Some groups recommend the additional injection of patent blue dye shortly before the procedure resulting in a higher sensitivity (38) Hybrid tracers are under investigation for simultaneous optical and radioactive labeling (39). The sentinel LN can then be identified both visually and by using a gamma probe. In case of a positive finding radical inguinal lymphadenectomy is performed. Unlike Cabanas’ technique this method accounts for inter-individual variability by direct visualization of the individual sentinel LN rather than presuming the site of the sentinel node. This method is therefore called dynamic sentinel LN biopsy in contrast to the initial static technique. Due to the minimally invasive nature of this approach low complication rates of 8% were reported without any persisting long-term sequelae (40,41). However, initial results reported high false-negative rates of 17–22% (41,42). After analysis of these cases several adjustments to the technique were made. Ultrasound-guided fine needle aspiration of suspicious LNs, removal of indurated but scintigraphically negative LNs during surgery and deployment of serial sections and immunohistochemistry for pathological specimens improved results. With these modifications false-negative rate could be reduced to 4.8% (43). Excellent results concerning sensitivity, false-negative rates, and complication rates for dynamic inguinal sentinel lymphadenectomy have been reported. In a prospective study, Lam et al. analyzed a total of 264 patients with penile cancer undergoing dynamic sentinel LN biopsy (44). The false-negative rate per patient was 6%. Fuchs et al. found an inguinal nodal recurrence in only 3.7% of their patients (45). In a national multicenter study from Denmark, the overall false-negative rate was 13.3% per patient (46). A recent meta-analysis of 19 studies reported a pooled sensitivity of 88% for dynamic sentinel LN biopsy (38). Interestingly, in a subgroup analysis, pooled sensitivity was 60%, 84% and 90% for blue dye, radiotracer and combination of both, respectively. This is consistent with reports by several groups that some sentinel LNs are detected by blue dye but not radiotracer and therefore a combined use is often advocated. SPECT imaging following 99mTc-nanocolloid can offer tomographic visualization of the pelvis and abdomen anatomy which can aid more accurate mapping of sentinel LNs (31). The superiority of this approach over planar imaging was reported in recent papers (47-49) (Figure 1).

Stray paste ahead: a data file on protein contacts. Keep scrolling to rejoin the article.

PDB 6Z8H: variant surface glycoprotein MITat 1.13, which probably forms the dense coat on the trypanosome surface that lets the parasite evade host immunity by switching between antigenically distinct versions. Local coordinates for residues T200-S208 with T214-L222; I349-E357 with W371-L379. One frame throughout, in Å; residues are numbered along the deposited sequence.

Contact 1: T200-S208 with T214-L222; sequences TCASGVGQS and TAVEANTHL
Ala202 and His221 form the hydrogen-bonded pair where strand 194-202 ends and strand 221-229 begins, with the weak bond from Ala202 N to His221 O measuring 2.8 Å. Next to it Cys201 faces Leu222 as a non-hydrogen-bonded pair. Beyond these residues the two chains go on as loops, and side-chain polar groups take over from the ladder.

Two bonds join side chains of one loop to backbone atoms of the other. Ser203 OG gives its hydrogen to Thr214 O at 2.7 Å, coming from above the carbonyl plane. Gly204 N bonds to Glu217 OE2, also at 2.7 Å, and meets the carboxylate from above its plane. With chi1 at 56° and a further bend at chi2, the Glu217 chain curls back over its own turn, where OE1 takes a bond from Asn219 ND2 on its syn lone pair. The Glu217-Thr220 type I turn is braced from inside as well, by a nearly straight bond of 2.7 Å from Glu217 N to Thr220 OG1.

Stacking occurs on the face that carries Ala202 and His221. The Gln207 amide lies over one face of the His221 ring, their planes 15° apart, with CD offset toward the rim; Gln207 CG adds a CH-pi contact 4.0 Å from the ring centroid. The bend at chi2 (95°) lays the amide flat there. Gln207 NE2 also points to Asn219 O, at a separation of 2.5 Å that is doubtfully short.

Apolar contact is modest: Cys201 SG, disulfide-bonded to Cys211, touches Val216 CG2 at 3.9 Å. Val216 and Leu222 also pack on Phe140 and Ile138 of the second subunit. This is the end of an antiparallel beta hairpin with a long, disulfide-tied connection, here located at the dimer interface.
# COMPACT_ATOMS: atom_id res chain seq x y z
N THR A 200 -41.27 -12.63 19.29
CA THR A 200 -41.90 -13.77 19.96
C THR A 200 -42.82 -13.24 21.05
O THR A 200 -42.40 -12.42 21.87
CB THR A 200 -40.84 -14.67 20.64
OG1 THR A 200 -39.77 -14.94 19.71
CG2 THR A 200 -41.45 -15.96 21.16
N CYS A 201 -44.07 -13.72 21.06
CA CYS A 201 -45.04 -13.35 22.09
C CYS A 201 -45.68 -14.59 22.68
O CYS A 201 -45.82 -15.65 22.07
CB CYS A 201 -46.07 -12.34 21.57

Due to its diagnostic accuracy with low complication rate sentinel LN biopsy has been incorporated in urological and oncological guidelines for penile cancer. Both the European Association of Urology (EAU) and National Comprehensive Cancer Network (NCCN) guidelines recommend invasive LN staging by either bilateral modified inguinal lymphadenectomy or dynamic sentinel node biopsy in patients with non-palpable LNs and pathological stage > pT1G2 with radical inguinal lymphadenectomy recommended in case of positive LN findings if the treating physician has adequate expertise (32,50). Considering these recommendations radio-guided dynamic sentinel LN biopsy is a suitable procedure for LN staging in penile cancer. Patients can be spared from higher morbidity without compromising the detection of LN metastases or therapeutic implications (51). However, the procedure is still tedious and time-consuming requiring a dedicated nuclear medicine department and limited to certain center specialized in penile cancer treatment.